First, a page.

Secondly, as we saw with the ban on the EDL on 3rd September, the ‘ban’ itself was limited and did not stop a so-called ‘static protest’. That this ‘static protest’ by the EDL would not be permitted within Tower Hamlets itself was far from certain right up until the day. The work carried out by Mayor Lutfur Rahman in pressuring the police to not allow the EDL in Tower Hamlets and the fact that the anti-fascist movement and the local community were present in large numbers, ensured that the EDL was kept outside the Borough.
And finally, as we saw in the blanket ban on all marches imposed in this case by the Home Secretary, the Tory government wants to pretend there is an equivalence between the EDL thugs and anti-fascist movement, and that the marches have to be banned to prevent ‘disorder’ rather than to stop the intimidation of Muslim communities. Maintaining the anti-fascist mobilisation rejects this reactionary logic of the Tories.
Saturday’s event organised by United East End and Unite Against Fascism (UEE/UAF) was a brilliant, peaceful display of unity with trade unions, faith communities, LGBT and other communities showing solidarity with Muslim communities against Islamophobia, racism and fascism.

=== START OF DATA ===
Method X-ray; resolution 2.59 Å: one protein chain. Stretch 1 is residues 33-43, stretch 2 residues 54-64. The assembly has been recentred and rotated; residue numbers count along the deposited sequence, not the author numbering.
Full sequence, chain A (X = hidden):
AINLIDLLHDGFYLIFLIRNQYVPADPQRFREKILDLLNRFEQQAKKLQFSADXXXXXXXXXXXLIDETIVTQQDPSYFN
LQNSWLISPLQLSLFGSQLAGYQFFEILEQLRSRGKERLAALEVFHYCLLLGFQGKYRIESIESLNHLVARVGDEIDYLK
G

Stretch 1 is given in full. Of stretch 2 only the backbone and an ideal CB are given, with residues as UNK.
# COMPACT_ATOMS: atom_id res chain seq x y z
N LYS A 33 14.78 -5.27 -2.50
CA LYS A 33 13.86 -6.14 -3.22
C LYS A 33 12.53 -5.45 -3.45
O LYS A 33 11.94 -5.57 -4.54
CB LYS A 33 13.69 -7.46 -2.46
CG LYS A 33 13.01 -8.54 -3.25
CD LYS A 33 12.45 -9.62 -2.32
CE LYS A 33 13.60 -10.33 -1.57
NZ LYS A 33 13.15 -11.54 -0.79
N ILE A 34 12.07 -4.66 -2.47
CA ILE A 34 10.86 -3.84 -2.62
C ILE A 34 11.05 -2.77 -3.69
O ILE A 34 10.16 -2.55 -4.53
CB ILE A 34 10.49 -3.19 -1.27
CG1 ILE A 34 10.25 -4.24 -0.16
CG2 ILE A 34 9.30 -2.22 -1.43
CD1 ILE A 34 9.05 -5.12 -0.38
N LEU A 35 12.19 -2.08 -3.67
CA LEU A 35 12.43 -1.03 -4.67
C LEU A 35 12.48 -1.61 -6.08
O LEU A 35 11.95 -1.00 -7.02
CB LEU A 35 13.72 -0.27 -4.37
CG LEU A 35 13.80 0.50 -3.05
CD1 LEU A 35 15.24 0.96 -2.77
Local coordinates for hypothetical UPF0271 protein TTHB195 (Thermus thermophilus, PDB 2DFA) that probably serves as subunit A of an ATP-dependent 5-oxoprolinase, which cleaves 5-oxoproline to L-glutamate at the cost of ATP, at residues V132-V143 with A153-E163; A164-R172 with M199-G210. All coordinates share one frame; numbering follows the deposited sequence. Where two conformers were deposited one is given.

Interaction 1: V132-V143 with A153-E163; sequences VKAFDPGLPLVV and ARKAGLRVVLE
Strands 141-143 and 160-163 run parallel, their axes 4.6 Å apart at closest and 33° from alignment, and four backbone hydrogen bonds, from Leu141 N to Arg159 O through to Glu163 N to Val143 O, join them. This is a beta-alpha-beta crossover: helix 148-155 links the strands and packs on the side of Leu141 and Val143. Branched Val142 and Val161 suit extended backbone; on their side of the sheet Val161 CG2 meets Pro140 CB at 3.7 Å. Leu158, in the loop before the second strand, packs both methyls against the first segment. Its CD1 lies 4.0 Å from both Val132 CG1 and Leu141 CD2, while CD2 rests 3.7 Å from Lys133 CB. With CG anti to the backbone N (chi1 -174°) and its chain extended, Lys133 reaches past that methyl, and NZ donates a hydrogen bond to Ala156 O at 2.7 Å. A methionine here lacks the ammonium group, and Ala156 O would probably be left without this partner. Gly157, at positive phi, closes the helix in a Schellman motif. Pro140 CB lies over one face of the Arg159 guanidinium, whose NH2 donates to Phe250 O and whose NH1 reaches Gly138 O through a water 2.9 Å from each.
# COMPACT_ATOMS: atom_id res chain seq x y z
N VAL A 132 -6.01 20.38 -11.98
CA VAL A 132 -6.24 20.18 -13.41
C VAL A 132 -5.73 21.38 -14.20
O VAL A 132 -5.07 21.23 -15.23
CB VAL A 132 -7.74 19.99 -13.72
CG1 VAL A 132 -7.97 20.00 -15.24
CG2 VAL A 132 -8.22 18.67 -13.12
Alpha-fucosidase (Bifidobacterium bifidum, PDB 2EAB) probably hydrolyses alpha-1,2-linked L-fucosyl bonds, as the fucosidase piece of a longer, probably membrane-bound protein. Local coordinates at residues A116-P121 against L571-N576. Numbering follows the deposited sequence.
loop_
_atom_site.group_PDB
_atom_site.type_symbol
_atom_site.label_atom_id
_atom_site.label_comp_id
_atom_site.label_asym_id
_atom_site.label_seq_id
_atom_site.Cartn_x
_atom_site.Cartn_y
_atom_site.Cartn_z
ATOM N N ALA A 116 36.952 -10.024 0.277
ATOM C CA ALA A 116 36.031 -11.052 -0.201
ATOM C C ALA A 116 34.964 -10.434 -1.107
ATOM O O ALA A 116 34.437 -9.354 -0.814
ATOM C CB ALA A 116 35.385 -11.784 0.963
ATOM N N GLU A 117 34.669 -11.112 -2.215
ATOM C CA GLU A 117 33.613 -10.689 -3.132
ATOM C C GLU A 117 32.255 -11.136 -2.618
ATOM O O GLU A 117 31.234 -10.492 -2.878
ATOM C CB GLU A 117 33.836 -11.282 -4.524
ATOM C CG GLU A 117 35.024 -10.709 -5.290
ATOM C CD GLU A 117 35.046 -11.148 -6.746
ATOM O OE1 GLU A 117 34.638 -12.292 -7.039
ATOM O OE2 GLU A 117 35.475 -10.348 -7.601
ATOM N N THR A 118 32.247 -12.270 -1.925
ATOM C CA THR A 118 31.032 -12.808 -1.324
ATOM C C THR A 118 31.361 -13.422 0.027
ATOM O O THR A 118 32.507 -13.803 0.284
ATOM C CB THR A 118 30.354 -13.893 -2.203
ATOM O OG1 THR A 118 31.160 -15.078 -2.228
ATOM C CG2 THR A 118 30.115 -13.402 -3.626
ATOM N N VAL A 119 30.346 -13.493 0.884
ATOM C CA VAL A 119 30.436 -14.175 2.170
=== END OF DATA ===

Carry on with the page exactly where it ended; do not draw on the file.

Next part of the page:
Mayor Lutfur Rahman not only opened the event, but stayed with the community right to the end.
The lessons of 3rd September are clear. The EDL can be defeated through unity of the community under attack in insisting that they should not be allowed to enter an area to threaten its residents with violence. This can force the government and the state to take action to prevent the EDL’s provocations, but their action cannot be relied on and has to be accompanied by the broadest possible, peaceful, mobilisation of the community and wider anti-fascist movement on the streets to counter them.